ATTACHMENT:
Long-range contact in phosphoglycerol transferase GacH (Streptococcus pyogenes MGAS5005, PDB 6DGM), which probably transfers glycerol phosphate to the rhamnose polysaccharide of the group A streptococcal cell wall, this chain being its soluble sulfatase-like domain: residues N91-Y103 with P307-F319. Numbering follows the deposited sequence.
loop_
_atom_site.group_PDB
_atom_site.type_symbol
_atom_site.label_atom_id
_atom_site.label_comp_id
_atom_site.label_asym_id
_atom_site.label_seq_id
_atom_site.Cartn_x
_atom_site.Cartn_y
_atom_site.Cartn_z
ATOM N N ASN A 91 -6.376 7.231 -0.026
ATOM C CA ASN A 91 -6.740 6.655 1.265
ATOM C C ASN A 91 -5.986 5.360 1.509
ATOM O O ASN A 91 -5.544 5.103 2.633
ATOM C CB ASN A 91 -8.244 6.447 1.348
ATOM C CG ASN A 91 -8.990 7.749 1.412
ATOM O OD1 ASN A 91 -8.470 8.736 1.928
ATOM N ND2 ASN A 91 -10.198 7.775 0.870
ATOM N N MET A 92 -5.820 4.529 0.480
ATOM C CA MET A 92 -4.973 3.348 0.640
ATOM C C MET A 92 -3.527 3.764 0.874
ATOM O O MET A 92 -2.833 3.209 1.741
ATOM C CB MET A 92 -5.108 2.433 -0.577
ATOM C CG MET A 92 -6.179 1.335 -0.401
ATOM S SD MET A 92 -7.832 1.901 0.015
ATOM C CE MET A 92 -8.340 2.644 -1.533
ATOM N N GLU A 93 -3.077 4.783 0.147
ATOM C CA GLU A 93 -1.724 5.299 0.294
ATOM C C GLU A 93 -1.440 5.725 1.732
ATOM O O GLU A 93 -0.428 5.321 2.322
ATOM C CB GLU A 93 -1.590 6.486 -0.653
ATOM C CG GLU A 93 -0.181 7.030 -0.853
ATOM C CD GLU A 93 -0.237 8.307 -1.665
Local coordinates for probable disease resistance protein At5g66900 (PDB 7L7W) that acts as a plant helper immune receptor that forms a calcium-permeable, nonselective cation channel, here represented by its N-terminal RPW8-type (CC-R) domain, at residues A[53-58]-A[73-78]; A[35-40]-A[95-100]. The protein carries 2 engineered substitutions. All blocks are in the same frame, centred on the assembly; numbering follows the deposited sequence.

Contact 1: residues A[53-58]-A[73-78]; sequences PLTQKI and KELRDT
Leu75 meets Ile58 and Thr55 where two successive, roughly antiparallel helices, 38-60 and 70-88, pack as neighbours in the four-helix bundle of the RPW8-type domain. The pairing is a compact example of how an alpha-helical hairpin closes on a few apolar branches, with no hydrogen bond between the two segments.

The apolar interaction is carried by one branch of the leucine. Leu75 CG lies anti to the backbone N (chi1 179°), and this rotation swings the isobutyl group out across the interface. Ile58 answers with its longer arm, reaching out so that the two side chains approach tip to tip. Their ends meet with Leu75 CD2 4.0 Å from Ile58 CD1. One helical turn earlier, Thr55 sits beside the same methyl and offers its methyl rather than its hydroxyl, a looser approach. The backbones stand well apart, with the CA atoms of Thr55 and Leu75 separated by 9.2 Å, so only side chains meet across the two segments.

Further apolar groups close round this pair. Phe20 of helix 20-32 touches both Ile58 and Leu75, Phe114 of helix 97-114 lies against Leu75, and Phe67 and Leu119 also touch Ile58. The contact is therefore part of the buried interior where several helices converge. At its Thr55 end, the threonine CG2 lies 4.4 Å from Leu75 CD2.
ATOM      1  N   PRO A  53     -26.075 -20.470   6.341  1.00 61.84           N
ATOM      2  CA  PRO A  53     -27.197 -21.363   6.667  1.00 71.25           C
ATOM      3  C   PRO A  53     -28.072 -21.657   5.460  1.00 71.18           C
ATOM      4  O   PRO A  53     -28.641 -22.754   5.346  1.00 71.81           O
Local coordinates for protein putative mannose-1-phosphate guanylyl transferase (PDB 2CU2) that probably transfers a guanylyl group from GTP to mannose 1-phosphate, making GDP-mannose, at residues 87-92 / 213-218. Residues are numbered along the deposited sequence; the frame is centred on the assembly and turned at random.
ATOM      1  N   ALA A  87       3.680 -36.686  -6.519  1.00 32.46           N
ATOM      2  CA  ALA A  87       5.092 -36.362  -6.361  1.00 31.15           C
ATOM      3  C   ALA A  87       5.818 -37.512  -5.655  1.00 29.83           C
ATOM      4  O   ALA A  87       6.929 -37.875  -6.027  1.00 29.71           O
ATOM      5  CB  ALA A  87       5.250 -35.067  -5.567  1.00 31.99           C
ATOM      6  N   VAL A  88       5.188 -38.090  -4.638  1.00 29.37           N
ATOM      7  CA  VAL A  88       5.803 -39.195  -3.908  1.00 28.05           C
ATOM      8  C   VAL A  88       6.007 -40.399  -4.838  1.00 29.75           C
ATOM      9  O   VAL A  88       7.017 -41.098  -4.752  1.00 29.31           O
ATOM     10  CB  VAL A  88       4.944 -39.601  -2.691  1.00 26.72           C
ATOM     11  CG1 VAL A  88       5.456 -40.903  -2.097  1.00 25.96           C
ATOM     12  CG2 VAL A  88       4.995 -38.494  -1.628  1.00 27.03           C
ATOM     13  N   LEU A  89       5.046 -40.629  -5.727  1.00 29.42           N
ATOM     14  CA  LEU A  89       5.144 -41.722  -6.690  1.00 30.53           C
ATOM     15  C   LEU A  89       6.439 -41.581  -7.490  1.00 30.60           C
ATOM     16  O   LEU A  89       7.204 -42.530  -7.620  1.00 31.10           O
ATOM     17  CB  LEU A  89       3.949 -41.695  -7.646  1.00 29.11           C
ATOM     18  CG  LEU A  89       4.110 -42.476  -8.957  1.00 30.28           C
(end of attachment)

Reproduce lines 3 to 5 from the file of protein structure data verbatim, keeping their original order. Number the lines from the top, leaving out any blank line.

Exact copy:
_atom_site.group_PDB
_atom_site.type_symbol
_atom_site.label_atom_id